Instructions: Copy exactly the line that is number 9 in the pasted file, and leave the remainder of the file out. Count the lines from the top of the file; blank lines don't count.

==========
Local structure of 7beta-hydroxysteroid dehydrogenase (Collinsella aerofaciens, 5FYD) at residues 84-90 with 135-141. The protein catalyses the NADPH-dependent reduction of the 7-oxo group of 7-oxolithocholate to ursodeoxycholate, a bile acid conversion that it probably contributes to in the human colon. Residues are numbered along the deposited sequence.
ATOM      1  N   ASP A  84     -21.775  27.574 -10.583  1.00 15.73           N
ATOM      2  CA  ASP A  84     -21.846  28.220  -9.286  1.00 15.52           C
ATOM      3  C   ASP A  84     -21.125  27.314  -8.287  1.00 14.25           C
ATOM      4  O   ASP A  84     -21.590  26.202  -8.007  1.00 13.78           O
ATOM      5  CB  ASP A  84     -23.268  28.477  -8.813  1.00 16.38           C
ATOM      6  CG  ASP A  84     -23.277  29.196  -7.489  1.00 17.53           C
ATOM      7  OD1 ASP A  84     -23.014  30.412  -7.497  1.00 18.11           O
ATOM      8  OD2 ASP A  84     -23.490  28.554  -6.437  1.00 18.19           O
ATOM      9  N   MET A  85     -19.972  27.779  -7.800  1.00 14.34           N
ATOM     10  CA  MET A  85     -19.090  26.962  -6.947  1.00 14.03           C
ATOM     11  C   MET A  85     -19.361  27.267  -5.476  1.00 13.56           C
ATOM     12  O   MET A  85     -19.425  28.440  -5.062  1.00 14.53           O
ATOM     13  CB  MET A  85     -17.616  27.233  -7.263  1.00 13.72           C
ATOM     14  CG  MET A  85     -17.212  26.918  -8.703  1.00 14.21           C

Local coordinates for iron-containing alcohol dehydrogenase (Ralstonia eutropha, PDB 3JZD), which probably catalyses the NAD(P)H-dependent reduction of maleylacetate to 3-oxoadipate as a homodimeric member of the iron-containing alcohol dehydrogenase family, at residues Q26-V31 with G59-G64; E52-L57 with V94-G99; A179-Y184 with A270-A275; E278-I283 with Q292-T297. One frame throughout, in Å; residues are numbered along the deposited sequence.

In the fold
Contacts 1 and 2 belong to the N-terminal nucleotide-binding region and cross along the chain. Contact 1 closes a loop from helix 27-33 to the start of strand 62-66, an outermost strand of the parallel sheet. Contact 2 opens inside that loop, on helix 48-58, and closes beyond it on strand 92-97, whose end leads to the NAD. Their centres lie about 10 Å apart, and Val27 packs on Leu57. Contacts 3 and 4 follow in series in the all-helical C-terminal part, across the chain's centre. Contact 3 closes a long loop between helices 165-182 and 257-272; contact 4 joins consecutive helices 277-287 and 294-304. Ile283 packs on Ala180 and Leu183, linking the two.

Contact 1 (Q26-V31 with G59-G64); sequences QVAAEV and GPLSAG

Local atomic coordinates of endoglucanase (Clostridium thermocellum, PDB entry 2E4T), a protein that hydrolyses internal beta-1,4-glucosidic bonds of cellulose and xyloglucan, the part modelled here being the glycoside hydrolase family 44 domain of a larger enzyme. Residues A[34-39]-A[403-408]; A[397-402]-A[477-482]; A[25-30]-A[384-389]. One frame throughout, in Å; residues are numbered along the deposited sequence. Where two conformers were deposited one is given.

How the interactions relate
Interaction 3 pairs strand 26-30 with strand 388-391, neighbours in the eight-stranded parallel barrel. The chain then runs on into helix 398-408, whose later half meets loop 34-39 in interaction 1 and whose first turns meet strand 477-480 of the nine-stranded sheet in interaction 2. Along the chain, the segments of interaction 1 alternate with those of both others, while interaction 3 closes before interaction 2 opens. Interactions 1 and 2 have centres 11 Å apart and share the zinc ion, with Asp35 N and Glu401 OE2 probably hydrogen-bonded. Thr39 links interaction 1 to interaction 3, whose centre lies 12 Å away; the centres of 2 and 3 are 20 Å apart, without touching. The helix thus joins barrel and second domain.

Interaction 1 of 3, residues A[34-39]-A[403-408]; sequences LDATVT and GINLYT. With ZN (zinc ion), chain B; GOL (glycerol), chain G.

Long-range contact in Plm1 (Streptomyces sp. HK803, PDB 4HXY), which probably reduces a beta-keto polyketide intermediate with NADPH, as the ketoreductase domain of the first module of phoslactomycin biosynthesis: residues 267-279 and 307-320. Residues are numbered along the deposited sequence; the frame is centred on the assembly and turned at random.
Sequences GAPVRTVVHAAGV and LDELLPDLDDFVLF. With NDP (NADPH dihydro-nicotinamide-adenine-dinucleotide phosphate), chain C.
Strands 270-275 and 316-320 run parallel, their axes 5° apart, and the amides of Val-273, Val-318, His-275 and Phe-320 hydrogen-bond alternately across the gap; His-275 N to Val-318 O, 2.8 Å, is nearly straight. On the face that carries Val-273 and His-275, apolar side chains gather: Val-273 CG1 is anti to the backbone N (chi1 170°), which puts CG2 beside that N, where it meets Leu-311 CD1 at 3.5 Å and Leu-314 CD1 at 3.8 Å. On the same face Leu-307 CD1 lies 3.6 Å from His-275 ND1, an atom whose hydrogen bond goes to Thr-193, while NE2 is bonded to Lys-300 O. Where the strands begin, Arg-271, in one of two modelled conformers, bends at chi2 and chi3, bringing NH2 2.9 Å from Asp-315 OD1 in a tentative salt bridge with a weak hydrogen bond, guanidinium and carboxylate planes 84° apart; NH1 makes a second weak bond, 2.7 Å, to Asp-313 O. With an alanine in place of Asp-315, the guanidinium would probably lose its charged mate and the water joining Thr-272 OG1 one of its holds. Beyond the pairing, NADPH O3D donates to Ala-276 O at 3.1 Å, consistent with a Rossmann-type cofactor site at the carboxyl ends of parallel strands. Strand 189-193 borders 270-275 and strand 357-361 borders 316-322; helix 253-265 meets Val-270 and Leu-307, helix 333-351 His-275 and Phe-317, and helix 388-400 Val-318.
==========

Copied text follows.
ATOM      8  OD2 ASP A  84     -23.490  28.554  -6.437  1.00 18.19           O